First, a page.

Great Debate: Design Matters More Than Math

Alexander Gray (Skytree, Inc.), Monica Rogati (Data Natives), Julie Steele (Silicon Valley Data Science), Douglas van der Molen (ClearStory Data)
Design Ballroom CD
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Math is proof. Given enough data—and today, we have plenty—we can know. “The right information in the right place just changes your life,” said Stewart Brand. But your life won’t change by itself. Bruce Mau defines design as “the human capacity to plan and produce desired outcomes.” Math informs; design compels. Which matters more? A well-designed collection of flawed information—or an opaque, hard-to-parse, but unerringly accurate model? From mobile handsets to social policy, we need both good math and good design. Which is more critical?
The Great Debate series returns to Strata. In this Oxford-style debate, two opposing teams take opposing positions. We poll the audience, and the teams try to sway opinions. It’ll be a fast-paced, sometimes irreverent look at some of the core challenges of putting data to work.

Photo of Alexander Gray

Alexander Gray

Skytree, Inc.

Alexander Gray is an associate professor at Georgia Tech and the CEO of Skytree, Inc. His research focuses on scaling up all of the major practical methods of machine learning (ML) to massive datasets. Alex began working on this problem at NASA in 1993 (long before the current fashionable talk of big data). His large-scale algorithms helped enable the top scientific breakthrough of 2003 and have won a number of research awards.

Alex served on the National Academy of Sciences Committee on the Analysis of Massive Data and frequently gives invited tutorial lectures on massive-scale ML at top research conferences and agencies. Alexander has degrees in applied mathematics and computer science from UC Berkeley and a PhD in computer science from Carnegie Mellon.

Photo of Monica Rogati

Monica Rogati

Data Natives

Monica Rogati is an independent data science executive and advisor who has built key data products and teams at Jawbone and LinkedIn; she now helps startups make the most out of their data. As the VP of data at Jawbone, Monica built Jawbone’s data science and engineering team, focusing on developing data products that helped millions lead healthier lives. Her team also analyzed Jawbone’s wearable data to derive novel insights about sleep, movement, and food, then turned these insights into smart product features, compelling data stories, and interactive visualizations. At LinkedIn, Monica was one of the early members of the data science team. She developed LinkedIn’s key data products for job matching and recommendations, and she doubled the effectiveness of the “people you may know” machine-learning algorithm that drives the growth of LinkedIn’s connection graph. Monica is also an equity partner at Data Collective, an early-stage VC firm focused on the big data space.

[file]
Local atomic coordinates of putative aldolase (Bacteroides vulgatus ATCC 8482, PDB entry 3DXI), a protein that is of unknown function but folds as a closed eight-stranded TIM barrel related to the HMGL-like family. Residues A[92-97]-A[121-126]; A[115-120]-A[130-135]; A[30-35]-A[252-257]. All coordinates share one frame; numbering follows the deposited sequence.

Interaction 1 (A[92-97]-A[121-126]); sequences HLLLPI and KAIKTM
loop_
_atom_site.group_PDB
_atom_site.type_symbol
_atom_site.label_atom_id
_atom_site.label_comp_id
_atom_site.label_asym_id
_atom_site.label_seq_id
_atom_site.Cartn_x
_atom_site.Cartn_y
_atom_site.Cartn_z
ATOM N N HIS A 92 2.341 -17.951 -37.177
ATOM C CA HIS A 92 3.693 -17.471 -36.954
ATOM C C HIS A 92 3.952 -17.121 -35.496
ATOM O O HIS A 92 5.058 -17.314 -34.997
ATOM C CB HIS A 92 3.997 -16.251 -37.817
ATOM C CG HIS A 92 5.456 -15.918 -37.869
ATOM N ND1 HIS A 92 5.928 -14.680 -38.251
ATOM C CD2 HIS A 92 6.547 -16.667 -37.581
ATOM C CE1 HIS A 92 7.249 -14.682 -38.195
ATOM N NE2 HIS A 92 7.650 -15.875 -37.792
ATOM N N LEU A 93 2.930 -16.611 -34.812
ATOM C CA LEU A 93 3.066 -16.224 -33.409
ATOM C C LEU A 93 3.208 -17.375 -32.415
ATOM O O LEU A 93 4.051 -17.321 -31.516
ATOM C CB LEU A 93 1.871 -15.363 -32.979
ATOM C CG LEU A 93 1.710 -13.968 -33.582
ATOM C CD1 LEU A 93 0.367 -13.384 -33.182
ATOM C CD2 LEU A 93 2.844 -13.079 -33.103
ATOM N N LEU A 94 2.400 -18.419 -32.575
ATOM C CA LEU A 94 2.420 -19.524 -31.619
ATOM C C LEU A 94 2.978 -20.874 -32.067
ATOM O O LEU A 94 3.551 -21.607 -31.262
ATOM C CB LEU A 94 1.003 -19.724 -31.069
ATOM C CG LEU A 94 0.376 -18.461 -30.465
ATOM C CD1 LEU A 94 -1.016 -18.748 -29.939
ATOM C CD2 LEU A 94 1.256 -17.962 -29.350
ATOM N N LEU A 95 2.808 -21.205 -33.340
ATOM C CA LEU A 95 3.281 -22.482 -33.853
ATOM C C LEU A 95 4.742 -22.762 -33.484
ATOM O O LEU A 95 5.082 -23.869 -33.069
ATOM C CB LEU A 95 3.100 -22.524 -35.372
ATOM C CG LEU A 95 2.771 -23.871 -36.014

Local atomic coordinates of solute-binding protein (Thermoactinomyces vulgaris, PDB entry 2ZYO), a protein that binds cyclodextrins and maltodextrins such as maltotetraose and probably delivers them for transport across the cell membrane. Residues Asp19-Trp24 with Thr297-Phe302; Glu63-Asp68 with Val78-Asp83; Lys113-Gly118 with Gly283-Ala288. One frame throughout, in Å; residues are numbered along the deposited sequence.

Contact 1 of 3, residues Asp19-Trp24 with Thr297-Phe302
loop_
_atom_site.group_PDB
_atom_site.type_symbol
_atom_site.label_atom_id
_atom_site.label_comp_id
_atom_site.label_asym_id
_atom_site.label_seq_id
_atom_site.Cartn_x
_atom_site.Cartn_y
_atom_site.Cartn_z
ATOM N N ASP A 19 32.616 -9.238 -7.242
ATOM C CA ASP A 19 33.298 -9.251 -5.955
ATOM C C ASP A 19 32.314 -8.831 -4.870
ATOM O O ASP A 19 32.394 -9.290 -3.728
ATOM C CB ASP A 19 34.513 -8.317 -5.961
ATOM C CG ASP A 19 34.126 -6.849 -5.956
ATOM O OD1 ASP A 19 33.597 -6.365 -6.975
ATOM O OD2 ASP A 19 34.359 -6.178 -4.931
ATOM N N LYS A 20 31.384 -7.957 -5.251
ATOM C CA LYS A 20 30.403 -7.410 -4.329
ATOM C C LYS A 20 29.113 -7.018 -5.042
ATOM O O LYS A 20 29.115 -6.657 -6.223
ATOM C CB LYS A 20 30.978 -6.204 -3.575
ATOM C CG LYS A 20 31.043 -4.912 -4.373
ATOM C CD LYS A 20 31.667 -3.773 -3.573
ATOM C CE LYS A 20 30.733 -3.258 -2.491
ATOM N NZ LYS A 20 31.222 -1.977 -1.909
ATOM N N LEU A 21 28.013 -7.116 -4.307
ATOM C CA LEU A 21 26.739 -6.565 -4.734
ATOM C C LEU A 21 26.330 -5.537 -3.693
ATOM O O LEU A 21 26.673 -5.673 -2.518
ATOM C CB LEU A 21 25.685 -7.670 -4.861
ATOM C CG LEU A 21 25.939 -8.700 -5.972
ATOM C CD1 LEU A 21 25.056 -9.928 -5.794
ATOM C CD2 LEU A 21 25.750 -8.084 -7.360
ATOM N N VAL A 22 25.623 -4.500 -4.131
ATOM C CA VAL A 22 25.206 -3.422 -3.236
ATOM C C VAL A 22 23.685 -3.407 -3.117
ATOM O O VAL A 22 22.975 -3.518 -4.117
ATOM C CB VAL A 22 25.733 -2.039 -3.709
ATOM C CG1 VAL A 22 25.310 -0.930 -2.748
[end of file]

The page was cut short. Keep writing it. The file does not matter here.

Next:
Monica’s data stories have been published in the Wall Street Journal, the New York Times, and Time and on NPR and CNN. Fast Company recognized her as one of the 100 most creative people in business, and Fortune named her as one of the Big Data All-Stars. She has published numerous academic papers in top-tier journals and conferences and is frequently invited to keynote industry and academic conferences. She has a PhD in computer science from Carnegie Mellon, where she focused on text mining and machine learning, but is now focused on applied data science.

Photo of Julie Steele

Julie Steele

Silicon Valley Data Science

Julie Steele thinks in metaphors and finds beauty in the clear communication of ideas. She is particularly drawn to visual media as a way to understand and transmit information. Julie is coauthor of Beautiful Visualization (O’Reilly, 2010) and Designing Data Visualizations (O’Reilly, 2012).

Photo of Douglas van der Molen

Douglas van der Molen

ClearStory Data

Doug VanderMolen is Chief UX Architect of ClearStory Data. Before joining ClearStory Data, Doug led the user experience for Google Analytics, Google AdWords and other Google Ads products. Doug’s designs have helped millions of people intuitively understand and utilize data to make key decisions. Prior to Google, Doug was a key member of the team at MeasureMap, which was acquired by Google in 2006. He received his Masters of Design from the Institute of Design.

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Atif Mohammad
02/28/2013 4:31pm PST

Design can be seen in some sort light, what if it is pure dark, mathematics still work.

Please see at the attached video, this proves my point:

Fred Morris
02/28/2013 4:26pm PST

Algorithms vs. prettiness. Don’t assume that math == algorithms. A lot of design is in subservient to the straightjacket of algorithmic conformity: menu bars on the left and so forth. Quantifying is beautiful, and modeling/learning is elegant!


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